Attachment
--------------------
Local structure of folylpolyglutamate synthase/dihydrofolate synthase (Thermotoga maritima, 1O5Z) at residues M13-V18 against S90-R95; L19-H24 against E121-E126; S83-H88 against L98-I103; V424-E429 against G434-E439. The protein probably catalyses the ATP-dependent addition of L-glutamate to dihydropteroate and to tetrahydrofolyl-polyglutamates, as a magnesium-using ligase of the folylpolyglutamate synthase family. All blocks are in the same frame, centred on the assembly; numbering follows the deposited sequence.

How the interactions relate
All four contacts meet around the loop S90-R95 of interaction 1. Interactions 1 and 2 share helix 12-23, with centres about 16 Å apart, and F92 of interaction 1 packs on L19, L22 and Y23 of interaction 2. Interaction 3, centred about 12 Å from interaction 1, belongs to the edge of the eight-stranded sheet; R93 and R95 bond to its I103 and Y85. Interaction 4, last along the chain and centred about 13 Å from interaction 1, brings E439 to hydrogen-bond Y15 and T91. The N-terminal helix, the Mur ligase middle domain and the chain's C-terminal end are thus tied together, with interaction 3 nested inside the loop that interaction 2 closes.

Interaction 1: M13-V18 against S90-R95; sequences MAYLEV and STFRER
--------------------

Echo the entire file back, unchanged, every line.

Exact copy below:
Local structure of folylpolyglutamate synthase/dihydrofolate synthase (Thermotoga maritima, 1O5Z) at residues M13-V18 against S90-R95; L19-H24 against E121-E126; S83-H88 against L98-I103; V424-E429 against G434-E439. The protein probably catalyses the ATP-dependent addition of L-glutamate to dihydropteroate and to tetrahydrofolyl-polyglutamates, as a magnesium-using ligase of the folylpolyglutamate synthase family. All blocks are in the same frame, centred on the assembly; numbering follows the deposited sequence.

How the interactions relate
All four contacts meet around the loop S90-R95 of interaction 1. Interactions 1 and 2 share helix 12-23, with centres about 16 Å apart, and F92 of interaction 1 packs on L19, L22 and Y23 of interaction 2. Interaction 3, centred about 12 Å from interaction 1, belongs to the edge of the eight-stranded sheet; R93 and R95 bond to its I103 and Y85. Interaction 4, last along the chain and centred about 13 Å from interaction 1, brings E439 to hydrogen-bond Y15 and T91. The N-terminal helix, the Mur ligase middle domain and the chain's C-terminal end are thus tied together, with interaction 3 nested inside the loop that interaction 2 closes.

Interaction 1: M13-V18 against S90-R95; sequences MAYLEV and STFRER